“Keeping Europe together” - speech by Foreign Minister Frank-Walter Steinmeier to the WDR Europaforum

12.05.2016 - Speech

Tom Buhrow, Tina Hassel,
Richard Nikolaus Kuehnel,
Members of the German Bundestag,
Excellencies, esteemed colleagues from throughout Europe,
Honoured guests,

I would also like to offer you a warm welcome to the Federal Foreign Office for the 19th WDR Europaforum. I am delighted that you are here today.


Barack Obama has given many outstanding speeches in the past weeks. He delivered one such address to the White House press corps – it was a bona fide satirical tour de force. Whereas the German Federal Government preferred to hold discussions on satire of late, the American President himself weighed in with the satirists – and most successfully, to my mind.

However, the most prominent example in my mind was Obama’s speech here in Germany, in Hanover. In his speech, he called on us Europeans to remind ourselves of what we have achieved. “More than 500 million people speaking 24 languages in 28 countries, 19 with a common currency, in one European Union – remains one of the greatest political and economic achievements of modern times.”

That is what Obama said. And he is right! I mention this quite deliberately at the beginning of my speech to the Europaforum, where everyone today – myself included – will primarily be discussing the crises in Europe.

We must talk about the crises, of course. We must keep Europe together. But we have to know why we are doing this. We must not lose sight of the bigger European picture when in the grip of so many crises.


“Perhaps you need an outsider, somebody who is not European, to remind you of the magnitude of what you have achieved,” said Obama in Hanover.

And such outsiders do not necessarily always have to be the US President!

- They can also be the young people in Tunis who, when I was there on a visit, called out to me: “We want to be allowed to say what we want and live how we want – just like you in”Balad Euroba“; in the ”Land of Europe“ – that is how they saw us!

- Or the people in Mali whom I met with Jean-Marc Ayrault last week. Many of them believe that Europe is synonymous with the hope for peace and social reconciliation, hopes that we are lending our active support.

- Or the porter at the Ministry of Foreign Affairs in Chisinau. I was there a little while ago, and was just entering the building with my delegation when I saw, out of the corner of my eye, a man sitting in the porter’s lodge wearing a tie adorned with gold stars on a blue background. Is there anyone in Berlin, Warsaw or Paris who actually wears an EU tie at work? Well, there must be a few at the WDR Europaforum ...

For me personally, it is perhaps the greatest privilege of my job as Foreign Minister to be able to meet people throughout the world and to take a look at Europe from their perspective. And Europe looks quite different from the outside than it does from the inside. A model for peace and prosperity, freedom and solidarity – this is what inspires people around the world, and this is what is now at stake for us Europeans.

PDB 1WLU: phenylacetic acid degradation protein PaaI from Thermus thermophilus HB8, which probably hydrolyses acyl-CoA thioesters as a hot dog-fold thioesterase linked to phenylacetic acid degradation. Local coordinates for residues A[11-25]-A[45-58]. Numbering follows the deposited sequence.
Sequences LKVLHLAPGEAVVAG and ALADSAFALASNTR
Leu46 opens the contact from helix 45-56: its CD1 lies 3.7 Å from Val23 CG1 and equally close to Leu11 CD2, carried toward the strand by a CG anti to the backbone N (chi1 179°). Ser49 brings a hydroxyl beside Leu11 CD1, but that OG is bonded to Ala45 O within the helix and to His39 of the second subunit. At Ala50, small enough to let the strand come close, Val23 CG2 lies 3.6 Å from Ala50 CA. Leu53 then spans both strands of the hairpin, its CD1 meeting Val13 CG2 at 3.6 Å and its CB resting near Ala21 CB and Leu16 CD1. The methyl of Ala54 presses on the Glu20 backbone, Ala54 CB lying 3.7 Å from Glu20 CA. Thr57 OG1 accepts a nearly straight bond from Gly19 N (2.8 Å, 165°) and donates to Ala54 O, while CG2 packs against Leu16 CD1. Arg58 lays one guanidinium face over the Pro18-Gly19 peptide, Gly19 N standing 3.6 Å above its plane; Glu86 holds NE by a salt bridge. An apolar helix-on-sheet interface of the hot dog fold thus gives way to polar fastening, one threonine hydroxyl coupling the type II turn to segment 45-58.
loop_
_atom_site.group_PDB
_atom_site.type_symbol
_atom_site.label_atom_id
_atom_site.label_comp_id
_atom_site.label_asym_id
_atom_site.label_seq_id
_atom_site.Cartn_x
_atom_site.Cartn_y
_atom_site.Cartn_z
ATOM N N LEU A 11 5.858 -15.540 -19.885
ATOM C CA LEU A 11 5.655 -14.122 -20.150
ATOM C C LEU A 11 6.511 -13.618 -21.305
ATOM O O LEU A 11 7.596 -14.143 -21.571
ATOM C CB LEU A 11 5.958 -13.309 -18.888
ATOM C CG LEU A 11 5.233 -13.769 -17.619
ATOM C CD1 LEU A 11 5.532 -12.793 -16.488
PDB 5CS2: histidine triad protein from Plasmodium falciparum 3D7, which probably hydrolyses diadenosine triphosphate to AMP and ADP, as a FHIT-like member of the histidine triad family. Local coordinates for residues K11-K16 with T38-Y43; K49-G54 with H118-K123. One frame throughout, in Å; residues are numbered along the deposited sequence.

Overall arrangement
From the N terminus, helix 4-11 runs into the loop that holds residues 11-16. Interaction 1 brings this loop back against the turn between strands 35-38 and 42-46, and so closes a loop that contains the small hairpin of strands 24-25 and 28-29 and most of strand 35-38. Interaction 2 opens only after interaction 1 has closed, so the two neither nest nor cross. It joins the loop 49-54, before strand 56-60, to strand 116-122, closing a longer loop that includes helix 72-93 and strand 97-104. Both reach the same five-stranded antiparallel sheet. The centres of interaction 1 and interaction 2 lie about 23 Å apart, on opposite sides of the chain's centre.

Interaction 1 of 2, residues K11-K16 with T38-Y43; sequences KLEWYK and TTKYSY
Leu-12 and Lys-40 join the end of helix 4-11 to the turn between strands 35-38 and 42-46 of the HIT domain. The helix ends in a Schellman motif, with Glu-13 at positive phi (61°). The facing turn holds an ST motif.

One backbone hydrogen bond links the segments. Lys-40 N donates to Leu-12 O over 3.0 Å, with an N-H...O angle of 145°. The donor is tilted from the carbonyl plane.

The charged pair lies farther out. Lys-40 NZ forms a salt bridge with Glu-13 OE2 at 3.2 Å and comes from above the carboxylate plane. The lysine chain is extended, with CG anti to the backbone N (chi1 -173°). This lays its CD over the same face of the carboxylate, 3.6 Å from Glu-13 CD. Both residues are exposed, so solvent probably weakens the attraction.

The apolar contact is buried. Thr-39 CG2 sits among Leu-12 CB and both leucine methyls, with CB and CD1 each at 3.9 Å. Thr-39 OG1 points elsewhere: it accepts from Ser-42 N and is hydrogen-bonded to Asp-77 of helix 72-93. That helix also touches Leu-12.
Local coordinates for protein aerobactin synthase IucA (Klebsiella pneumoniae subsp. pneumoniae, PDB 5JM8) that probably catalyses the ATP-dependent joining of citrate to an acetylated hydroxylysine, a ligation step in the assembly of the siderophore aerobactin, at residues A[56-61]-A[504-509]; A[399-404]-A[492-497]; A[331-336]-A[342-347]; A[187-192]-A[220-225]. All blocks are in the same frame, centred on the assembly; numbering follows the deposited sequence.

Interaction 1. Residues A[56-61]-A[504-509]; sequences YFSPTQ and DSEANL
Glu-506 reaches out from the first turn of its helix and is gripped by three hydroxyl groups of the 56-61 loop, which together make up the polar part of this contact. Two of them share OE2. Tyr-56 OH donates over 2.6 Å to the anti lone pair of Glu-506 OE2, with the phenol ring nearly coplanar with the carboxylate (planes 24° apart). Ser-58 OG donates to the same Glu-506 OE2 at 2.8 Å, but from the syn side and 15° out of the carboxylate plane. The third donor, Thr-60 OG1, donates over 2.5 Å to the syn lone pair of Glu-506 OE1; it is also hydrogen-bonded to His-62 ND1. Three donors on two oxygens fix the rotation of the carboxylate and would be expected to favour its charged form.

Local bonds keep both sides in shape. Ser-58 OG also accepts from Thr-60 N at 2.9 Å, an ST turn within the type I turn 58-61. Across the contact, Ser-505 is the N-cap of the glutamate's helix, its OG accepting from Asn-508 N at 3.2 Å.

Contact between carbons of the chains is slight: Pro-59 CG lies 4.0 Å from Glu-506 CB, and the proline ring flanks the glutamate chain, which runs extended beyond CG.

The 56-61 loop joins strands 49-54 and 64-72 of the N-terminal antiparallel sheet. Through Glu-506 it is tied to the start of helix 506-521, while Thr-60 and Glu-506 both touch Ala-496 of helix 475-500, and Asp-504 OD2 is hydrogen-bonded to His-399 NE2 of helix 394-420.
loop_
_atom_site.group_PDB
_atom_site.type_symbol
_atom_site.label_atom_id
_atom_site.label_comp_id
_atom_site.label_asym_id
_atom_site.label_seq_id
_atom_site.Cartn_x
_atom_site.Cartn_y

Europe is indeed in a time of crisis.

However, this crisis mode is actually nothing new for us at the Federal Foreign Office. The situation on the Maidan escalated just days after I took office at the end of 2013. A short time later, Russia annexed Crimea contrary to international law. Since then, we have been conducting foreign policy in crisis mode. Ukraine, Gaza, Ebola, Syria, Yemen, Libya, Nagorno‑Karabakh – the crises appear to come thick and fast.

And yet, to my mind, something has changed in recent years. The ”ring of fire“ is tightening. The crises have not only come closer to us, but have now reached the European Union itself.

- This is at its most striking in the form of the refugees seeking shelter in Europe.

- Second, Islamist terror is not only a scourge in the Middle East, but has also struck at the heart of Europe – Brussels and multiple times our friends in Paris.

- Third, we are witnessing a global showdown, a new battle for the international order. In Europe, we are being forced to come to grips with Russia’s return to a confrontational geopolitical mindset. Proxy wars are being waged in the Middle East, and Iran and Saudi Arabia are vying for supremacy in the Muslim world.

- Fourth, all of this is happening while globalisation, digitisation and the sense that boundaries are dissolving are continuing their unstoppable march. For many people in Europe, this smacks more of a threat than a promise – particularly in southern Europe, which is still severely affected by the economic crises.


So this is the concoction of crises that is brewing in Europe. And these crises are giving rise to fear. The sociologist Heinz Bude speaks of ours as a ”society of fear“.

Many concerns are shared by Poles and Germans, and by French and British citizens. It goes without saying that some of these concerns are different or accorded other priorities.

- Fear of terrorism has had a particularly severe impact on France and Belgium.

- The fear of being ”overrun by foreigners“ is spreading particularly in areas where there have been, up until now, only few so-called ”foreigners“, where societies are more homogeneous.

- And fear of our Russian neighbours is greater in Poland and the Baltic states.

It is often history or geography that makes us weight these fears differently. However, it is important that we take all of these subjective threats equally seriously. None of these fears has any greater or lesser right to be heard.


Unfortunately, populists stand ready throughout Europe to make political capital out of fear. There are those who have extremely easy answers at their fingertips – clear stereotypes of the enemy, black and white narratives and ”Us against Them“ interpretations.

I can only warn against pursuing a politics of fear. While fear is an important human reflex, it is an extremely poor political guide.